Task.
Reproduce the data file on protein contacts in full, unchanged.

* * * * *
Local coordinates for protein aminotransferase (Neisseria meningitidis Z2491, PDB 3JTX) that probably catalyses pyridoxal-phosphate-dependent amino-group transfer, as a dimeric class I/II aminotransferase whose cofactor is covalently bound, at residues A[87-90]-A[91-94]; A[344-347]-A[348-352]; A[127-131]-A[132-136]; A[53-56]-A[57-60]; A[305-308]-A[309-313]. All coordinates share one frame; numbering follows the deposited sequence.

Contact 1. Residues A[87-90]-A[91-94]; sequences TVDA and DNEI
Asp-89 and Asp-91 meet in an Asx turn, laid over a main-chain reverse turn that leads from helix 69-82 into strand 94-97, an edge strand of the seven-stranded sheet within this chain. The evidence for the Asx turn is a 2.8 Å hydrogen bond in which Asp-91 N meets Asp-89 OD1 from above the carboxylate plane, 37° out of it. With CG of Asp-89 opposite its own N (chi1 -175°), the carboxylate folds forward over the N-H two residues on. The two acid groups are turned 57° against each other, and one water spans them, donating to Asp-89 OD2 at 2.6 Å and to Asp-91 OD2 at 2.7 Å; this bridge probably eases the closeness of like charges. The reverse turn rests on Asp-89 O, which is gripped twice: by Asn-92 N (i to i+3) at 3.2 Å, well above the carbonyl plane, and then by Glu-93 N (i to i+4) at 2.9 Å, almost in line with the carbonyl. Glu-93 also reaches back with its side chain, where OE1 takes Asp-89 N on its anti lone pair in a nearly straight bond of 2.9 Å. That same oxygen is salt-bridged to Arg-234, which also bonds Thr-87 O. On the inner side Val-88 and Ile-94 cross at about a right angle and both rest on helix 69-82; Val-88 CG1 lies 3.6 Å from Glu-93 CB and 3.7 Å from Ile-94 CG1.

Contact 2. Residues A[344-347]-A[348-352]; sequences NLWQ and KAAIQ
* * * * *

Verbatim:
Local coordinates for protein aminotransferase (Neisseria meningitidis Z2491, PDB 3JTX) that probably catalyses pyridoxal-phosphate-dependent amino-group transfer, as a dimeric class I/II aminotransferase whose cofactor is covalently bound, at residues A[87-90]-A[91-94]; A[344-347]-A[348-352]; A[127-131]-A[132-136]; A[53-56]-A[57-60]; A[305-308]-A[309-313]. All coordinates share one frame; numbering follows the deposited sequence.

Contact 1. Residues A[87-90]-A[91-94]; sequences TVDA and DNEI
Asp-89 and Asp-91 meet in an Asx turn, laid over a main-chain reverse turn that leads from helix 69-82 into strand 94-97, an edge strand of the seven-stranded sheet within this chain. The evidence for the Asx turn is a 2.8 Å hydrogen bond in which Asp-91 N meets Asp-89 OD1 from above the carboxylate plane, 37° out of it. With CG of Asp-89 opposite its own N (chi1 -175°), the carboxylate folds forward over the N-H two residues on. The two acid groups are turned 57° against each other, and one water spans them, donating to Asp-89 OD2 at 2.6 Å and to Asp-91 OD2 at 2.7 Å; this bridge probably eases the closeness of like charges. The reverse turn rests on Asp-89 O, which is gripped twice: by Asn-92 N (i to i+3) at 3.2 Å, well above the carbonyl plane, and then by Glu-93 N (i to i+4) at 2.9 Å, almost in line with the carbonyl. Glu-93 also reaches back with its side chain, where OE1 takes Asp-89 N on its anti lone pair in a nearly straight bond of 2.9 Å. That same oxygen is salt-bridged to Arg-234, which also bonds Thr-87 O. On the inner side Val-88 and Ile-94 cross at about a right angle and both rest on helix 69-82; Val-88 CG1 lies 3.6 Å from Glu-93 CB and 3.7 Å from Ile-94 CG1.

Contact 2. Residues A[344-347]-A[348-352]; sequences NLWQ and KAAIQ